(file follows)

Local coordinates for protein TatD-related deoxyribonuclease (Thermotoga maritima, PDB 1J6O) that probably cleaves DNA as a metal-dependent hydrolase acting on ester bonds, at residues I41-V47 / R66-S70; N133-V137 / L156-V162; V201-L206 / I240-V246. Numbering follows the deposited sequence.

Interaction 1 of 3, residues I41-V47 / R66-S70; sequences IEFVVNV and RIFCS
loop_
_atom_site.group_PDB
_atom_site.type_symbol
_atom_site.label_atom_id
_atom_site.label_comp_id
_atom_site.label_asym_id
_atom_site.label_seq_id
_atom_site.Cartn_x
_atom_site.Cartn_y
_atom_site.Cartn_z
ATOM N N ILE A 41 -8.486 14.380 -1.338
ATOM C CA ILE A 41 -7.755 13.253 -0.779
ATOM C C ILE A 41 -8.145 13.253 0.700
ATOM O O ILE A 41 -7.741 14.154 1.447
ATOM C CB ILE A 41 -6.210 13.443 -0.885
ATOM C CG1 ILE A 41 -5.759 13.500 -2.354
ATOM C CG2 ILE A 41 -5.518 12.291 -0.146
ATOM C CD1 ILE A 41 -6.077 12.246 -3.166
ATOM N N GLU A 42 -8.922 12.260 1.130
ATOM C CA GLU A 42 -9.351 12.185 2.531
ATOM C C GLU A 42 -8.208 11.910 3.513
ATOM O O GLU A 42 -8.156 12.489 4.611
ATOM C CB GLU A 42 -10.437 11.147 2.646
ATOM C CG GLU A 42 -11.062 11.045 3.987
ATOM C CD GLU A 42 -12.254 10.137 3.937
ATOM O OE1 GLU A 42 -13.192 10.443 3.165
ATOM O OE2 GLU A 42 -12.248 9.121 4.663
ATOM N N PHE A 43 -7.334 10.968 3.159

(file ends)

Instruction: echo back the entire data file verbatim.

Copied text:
Local coordinates for protein TatD-related deoxyribonuclease (Thermotoga maritima, PDB 1J6O) that probably cleaves DNA as a metal-dependent hydrolase acting on ester bonds, at residues I41-V47 / R66-S70; N133-V137 / L156-V162; V201-L206 / I240-V246. Numbering follows the deposited sequence.

Interaction 1 of 3, residues I41-V47 / R66-S70; sequences IEFVVNV and RIFCS
loop_
_atom_site.group_PDB
_atom_site.type_symbol
_atom_site.label_atom_id
_atom_site.label_comp_id
_atom_site.label_asym_id
_atom_site.label_seq_id
_atom_site.Cartn_x
_atom_site.Cartn_y
_atom_site.Cartn_z
ATOM N N ILE A 41 -8.486 14.380 -1.338
ATOM C CA ILE A 41 -7.755 13.253 -0.779
ATOM C C ILE A 41 -8.145 13.253 0.700
ATOM O O ILE A 41 -7.741 14.154 1.447
ATOM C CB ILE A 41 -6.210 13.443 -0.885
ATOM C CG1 ILE A 41 -5.759 13.500 -2.354
ATOM C CG2 ILE A 41 -5.518 12.291 -0.146
ATOM C CD1 ILE A 41 -6.077 12.246 -3.166
ATOM N N GLU A 42 -8.922 12.260 1.130
ATOM C CA GLU A 42 -9.351 12.185 2.531
ATOM C C GLU A 42 -8.208 11.910 3.513
ATOM O O GLU A 42 -8.156 12.489 4.611
ATOM C CB GLU A 42 -10.437 11.147 2.646
ATOM C CG GLU A 42 -11.062 11.045 3.987
ATOM C CD GLU A 42 -12.254 10.137 3.937
ATOM O OE1 GLU A 42 -13.192 10.443 3.165
ATOM O OE2 GLU A 42 -12.248 9.121 4.663
ATOM N N PHE A 43 -7.334 10.968 3.159